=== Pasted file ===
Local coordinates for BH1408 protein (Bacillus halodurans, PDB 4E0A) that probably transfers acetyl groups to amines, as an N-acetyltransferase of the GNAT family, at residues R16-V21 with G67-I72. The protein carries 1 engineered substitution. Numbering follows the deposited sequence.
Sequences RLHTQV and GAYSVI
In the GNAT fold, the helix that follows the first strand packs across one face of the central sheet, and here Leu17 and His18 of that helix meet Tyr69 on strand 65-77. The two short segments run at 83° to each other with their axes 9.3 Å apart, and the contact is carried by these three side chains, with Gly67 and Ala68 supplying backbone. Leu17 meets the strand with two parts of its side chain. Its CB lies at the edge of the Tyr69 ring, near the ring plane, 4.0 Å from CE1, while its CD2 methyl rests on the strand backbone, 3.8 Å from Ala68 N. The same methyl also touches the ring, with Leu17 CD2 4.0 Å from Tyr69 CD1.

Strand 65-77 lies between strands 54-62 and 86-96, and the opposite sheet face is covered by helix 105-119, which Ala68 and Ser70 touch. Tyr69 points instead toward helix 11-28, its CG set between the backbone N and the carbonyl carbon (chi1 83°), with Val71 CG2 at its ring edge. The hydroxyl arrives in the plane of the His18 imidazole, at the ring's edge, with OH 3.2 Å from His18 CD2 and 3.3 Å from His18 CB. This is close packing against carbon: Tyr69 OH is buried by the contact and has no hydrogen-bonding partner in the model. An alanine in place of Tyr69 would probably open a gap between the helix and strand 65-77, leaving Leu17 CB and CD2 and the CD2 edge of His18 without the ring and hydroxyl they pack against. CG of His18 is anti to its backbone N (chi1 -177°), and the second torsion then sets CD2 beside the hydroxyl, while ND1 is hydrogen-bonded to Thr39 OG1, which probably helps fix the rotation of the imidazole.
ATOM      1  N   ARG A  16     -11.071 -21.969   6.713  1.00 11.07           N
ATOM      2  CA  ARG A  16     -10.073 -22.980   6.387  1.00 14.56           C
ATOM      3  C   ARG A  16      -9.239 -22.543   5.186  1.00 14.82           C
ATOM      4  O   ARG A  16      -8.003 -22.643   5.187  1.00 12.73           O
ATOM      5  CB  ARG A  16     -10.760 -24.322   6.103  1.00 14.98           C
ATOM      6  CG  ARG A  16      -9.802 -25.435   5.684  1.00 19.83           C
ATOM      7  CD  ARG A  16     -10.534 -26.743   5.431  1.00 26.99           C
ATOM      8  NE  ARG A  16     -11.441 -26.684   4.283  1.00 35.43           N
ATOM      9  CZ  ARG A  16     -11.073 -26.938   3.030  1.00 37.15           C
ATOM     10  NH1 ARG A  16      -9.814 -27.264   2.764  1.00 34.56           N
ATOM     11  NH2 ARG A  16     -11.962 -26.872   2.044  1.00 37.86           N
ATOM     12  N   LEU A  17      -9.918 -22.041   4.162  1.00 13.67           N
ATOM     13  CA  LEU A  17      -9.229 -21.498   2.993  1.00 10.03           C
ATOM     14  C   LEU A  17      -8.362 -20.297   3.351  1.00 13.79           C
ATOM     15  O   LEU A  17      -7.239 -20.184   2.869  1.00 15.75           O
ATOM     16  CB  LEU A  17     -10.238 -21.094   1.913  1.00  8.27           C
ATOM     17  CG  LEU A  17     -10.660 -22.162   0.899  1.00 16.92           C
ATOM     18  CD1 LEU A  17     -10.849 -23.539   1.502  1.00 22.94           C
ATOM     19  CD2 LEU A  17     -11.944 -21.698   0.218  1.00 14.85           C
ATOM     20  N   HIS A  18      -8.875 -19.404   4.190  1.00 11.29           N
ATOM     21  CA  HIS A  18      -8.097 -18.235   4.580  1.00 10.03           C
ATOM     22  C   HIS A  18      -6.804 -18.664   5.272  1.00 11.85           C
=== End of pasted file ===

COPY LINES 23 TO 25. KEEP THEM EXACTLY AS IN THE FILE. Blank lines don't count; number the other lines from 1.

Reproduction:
ATOM     19  CD2 LEU A  17     -11.944 -21.698   0.218  1.00 14.85           C
ATOM     20  N   HIS A  18      -8.875 -19.404   4.190  1.00 11.29           N
ATOM     21  CA  HIS A  18      -8.097 -18.235   4.580  1.00 10.03           C